Now, the vaccines certainly should not protect you from Guillain-Barre. But does suggest that it was not associated with the vaccine.
Dr. Mike Patrick: Because, just because, and we've talked about this on PediaCast many times. Just because two events are associated in time, doesn't mean that one caused the other.
You mentioned, there's which is the vaccine adverse event reporting system. And this is just a system that anyone can report any event following the vaccine but it certainly doesn't mean that the vaccine caused any of those events.
Dr. Mike Brady: Yeah, that's definitely true. So what happens is there is this kind of like early warning system. And what we want is for people to provide any kind of information on any kind of adverse event that occurs following the administration of a vaccine.
And as you've mentioned, it doesn't necessarily mean that there's a cause and effect, but it does require than additional evaluations to try to assess, whether there is a cause and effect.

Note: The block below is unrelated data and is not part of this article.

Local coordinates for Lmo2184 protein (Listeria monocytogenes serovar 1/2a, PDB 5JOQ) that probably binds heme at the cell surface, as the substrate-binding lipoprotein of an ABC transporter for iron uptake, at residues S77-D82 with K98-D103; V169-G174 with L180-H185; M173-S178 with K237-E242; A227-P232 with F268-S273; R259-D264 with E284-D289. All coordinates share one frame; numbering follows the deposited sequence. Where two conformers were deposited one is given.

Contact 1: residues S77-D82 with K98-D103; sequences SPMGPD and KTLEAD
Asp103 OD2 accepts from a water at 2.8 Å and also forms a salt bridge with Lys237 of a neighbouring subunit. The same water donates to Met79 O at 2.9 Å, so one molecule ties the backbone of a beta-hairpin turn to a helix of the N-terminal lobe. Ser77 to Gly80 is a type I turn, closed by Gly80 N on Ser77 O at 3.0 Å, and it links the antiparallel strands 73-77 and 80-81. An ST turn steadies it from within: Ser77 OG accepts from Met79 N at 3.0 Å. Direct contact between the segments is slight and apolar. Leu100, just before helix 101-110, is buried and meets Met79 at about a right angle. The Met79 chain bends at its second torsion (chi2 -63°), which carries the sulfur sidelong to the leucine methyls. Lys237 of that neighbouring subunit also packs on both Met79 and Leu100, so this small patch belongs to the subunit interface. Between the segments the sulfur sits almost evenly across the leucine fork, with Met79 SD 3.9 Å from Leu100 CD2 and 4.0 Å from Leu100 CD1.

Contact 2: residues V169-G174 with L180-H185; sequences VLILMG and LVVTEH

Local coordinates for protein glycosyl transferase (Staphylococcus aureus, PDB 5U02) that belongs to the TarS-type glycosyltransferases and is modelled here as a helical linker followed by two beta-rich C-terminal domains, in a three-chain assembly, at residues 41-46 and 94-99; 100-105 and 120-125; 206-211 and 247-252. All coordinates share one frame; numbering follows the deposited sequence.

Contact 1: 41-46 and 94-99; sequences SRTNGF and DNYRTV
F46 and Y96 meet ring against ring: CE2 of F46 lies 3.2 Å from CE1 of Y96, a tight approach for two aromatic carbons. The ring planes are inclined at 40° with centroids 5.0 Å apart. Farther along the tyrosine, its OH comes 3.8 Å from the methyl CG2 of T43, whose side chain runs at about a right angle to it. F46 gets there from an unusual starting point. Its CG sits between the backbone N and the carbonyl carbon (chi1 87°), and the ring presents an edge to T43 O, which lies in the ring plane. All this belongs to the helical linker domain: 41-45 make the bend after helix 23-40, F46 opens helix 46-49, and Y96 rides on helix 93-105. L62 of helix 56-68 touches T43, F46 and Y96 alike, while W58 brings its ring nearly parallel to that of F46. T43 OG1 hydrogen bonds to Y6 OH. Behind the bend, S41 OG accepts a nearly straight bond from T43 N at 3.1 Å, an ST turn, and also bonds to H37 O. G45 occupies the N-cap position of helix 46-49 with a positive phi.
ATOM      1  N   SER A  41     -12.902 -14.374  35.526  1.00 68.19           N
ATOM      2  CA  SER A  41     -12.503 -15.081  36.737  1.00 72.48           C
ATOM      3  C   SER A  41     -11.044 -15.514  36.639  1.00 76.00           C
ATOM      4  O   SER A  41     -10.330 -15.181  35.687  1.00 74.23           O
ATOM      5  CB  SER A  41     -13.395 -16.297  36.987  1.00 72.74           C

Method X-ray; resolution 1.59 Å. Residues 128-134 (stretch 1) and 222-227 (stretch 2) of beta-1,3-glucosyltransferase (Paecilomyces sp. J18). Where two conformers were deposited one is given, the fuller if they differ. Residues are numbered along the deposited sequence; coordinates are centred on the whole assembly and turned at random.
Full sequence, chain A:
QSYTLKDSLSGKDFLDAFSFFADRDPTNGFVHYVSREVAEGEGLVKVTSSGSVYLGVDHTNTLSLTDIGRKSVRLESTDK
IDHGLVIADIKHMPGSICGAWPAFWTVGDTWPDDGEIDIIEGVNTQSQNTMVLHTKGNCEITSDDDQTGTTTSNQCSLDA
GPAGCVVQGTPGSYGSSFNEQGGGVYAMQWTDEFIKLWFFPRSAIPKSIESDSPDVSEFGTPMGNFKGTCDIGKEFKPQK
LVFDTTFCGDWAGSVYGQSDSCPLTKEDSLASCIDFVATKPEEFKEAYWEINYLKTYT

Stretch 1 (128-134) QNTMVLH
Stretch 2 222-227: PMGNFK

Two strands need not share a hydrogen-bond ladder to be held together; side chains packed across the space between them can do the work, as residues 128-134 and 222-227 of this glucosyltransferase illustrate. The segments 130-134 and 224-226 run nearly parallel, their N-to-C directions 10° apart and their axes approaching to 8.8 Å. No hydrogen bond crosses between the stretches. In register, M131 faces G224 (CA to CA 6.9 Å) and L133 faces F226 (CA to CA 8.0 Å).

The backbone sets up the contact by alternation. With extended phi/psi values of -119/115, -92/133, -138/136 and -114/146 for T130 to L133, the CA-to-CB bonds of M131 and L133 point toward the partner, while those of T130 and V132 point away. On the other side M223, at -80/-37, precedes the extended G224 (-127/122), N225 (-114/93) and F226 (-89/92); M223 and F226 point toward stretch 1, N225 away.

And so again, VAERS is something that we want people to actively submit information to, but then there's other kind of mechanism.
So there's VSD, which is the Vaccine Safety Datalink network, where they have large numbers of people that they can monitor. Kind of on a more perspective basis and that can either support or refute a connection between a particular adverse event and the vaccine.
Dr. Mike Patrick: Sometimes, those numbers get reported and as "Oh, look, vaccines are causing all of these things," those numbers from VAERS are like get reported.